Building Committee hears list of problems to fix around town
By Ivory Riner
Aside from the list of problems that are waiting to be fixed in Lewisburg, County Mayor Joe Boyd Liggett announced to the Building Committee that construction to the court house is coming to a close.
As the final renovations on the courthouse are coming to an end this month, Liggett asked the committee to set aside $25,000 to ensure the pavement around the building is taken care of after construction comes to an end.
All major construction on the now-87-year-old building is complete, according to Architect James Kennon of Kennon Calhoun Workshop. After minor changes to the exterior offices, main floor, and exterior of the building like landscaping, signs, and stage, construction will be complete.
The administrative court recomended have magnetometers (walk-through metal detectors) put in the front entrance of the court house, which was the main reason the city decided to renovate the court house back in 2008, was discussed. Liggett is working on a grant that will fund them.
With the exception of landscaping and paving, construction is to be finalized by Jan. 20 and will cost less than estimated.
Sheriff Billy Lamb is having problems with the roof of the Sheriff's Department and the jail. He asked the committee to match an energy grant of $285,000 to make improvements to the roof.
"The newer part of the roof is in worse condition than the older," said Lamb.
He also requested $7,000 for a new food cart for prisoner meals, one that would use less energy than the current one. A quote of $17,000 or $38,000 to repair the existing door control system was also requested to be added in the grant.
Marshall County Health Department Director Angie Faulkner and Health Department Office Supervisor Mary Campbell attended the meeting to discuss the issues found at the health department's building on Legion Street.
Faulkner said she recently had her door shaved down after repeatedly being stuck in her office as a result of the ceiling being crooked and pressing down on the door frame.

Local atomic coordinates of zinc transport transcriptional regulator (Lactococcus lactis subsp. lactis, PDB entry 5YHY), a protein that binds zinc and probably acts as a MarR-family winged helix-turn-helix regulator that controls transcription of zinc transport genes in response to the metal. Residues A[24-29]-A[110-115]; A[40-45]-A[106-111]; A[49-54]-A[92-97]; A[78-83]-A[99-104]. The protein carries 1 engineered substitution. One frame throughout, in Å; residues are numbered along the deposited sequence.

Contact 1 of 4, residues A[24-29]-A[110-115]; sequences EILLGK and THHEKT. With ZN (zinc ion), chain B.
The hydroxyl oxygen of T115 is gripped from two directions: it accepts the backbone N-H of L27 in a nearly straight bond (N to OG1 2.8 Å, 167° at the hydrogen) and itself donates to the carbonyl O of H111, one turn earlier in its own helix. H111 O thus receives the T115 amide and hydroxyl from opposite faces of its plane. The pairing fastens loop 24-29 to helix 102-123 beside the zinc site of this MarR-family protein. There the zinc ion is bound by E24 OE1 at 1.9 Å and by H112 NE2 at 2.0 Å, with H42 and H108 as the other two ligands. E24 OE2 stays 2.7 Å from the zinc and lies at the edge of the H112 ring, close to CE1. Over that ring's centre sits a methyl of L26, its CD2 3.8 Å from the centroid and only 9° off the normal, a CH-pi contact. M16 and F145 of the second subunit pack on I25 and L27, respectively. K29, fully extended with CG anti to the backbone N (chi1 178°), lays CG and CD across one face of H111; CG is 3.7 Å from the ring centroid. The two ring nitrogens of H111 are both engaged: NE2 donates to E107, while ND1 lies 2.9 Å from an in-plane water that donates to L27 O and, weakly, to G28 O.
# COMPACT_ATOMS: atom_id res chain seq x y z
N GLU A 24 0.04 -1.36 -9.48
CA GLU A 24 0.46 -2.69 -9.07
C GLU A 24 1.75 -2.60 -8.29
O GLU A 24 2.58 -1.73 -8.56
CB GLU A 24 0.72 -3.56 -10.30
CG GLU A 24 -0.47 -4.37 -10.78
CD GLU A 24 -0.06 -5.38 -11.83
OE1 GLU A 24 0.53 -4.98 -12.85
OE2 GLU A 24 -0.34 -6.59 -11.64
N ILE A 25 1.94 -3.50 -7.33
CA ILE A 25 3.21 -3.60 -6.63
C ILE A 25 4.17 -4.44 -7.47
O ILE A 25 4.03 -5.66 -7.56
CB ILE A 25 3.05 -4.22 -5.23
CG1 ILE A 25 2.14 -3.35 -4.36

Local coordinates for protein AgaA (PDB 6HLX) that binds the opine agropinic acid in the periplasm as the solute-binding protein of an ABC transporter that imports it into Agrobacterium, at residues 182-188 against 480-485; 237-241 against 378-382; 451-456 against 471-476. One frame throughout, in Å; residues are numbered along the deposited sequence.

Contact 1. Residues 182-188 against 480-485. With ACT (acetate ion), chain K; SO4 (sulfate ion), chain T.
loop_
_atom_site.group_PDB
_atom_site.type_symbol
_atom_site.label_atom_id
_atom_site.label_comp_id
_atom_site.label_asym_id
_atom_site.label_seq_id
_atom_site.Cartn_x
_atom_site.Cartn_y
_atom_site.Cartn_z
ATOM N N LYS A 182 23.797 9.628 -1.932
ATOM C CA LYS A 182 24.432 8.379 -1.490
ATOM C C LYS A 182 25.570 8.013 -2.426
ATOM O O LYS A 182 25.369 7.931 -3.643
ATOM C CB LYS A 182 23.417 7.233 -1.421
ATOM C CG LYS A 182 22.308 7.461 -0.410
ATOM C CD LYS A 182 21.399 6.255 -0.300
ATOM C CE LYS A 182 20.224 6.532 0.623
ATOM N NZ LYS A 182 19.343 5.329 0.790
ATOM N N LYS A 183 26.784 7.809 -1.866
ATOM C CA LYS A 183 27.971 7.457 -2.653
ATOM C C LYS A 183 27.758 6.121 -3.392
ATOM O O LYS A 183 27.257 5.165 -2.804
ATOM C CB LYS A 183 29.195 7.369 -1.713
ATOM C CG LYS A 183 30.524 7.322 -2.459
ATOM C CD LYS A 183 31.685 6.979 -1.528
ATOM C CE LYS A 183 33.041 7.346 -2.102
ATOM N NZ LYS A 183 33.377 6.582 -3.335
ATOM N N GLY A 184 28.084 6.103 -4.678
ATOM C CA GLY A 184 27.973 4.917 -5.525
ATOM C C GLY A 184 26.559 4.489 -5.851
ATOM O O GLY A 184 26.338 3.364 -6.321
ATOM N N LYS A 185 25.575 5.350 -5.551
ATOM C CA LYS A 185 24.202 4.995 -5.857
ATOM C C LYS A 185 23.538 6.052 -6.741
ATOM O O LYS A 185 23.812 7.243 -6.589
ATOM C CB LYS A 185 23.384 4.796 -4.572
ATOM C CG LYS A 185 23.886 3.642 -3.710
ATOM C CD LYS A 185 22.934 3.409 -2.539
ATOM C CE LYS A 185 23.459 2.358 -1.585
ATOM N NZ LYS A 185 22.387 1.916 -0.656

"Our patients weren't able to change into the gowns we gave them because the building has been so cold. The central heat doesn't work and we can't plug up space heaters or it will blow the circuit," said Faulkner.
The 50-year-old building has major cracking in the walls and the drain behind the building overflows, causing water to leak inside the building. Faulkner also wants to get the hole in the back of the building repaired.
"We have had raccoons and squirrels enter the hole and scare our patients in the rooms," she said.
Total cost of repairs to fix the Health Department building is around $20,000.
Mickey King, District 4 County Commissioner, requested paving of the parking lot at Cornersville High School. He suggested have the same company who plans to pave around the Courthouse to do the school's lot also. A bid for the construction has not been put out.
After the Hardison Annex was broken into the night of Dec. 30, Emergency Management Agency Director Steve Calahan requested to have the doors and lights around the building replaced. Holes in the floors, a lack of emergency signs, and window cracking are just a few more problems found in this old building at 230 College Street.
There is no question that Marshall County Building Committee members and County Commissioners, John Christmas, Wesley Neece, Mike Waggoner, and Phil Willis will be busy for a while after hearing a long list of problems from the heads of county departments at last Thursday's meeting.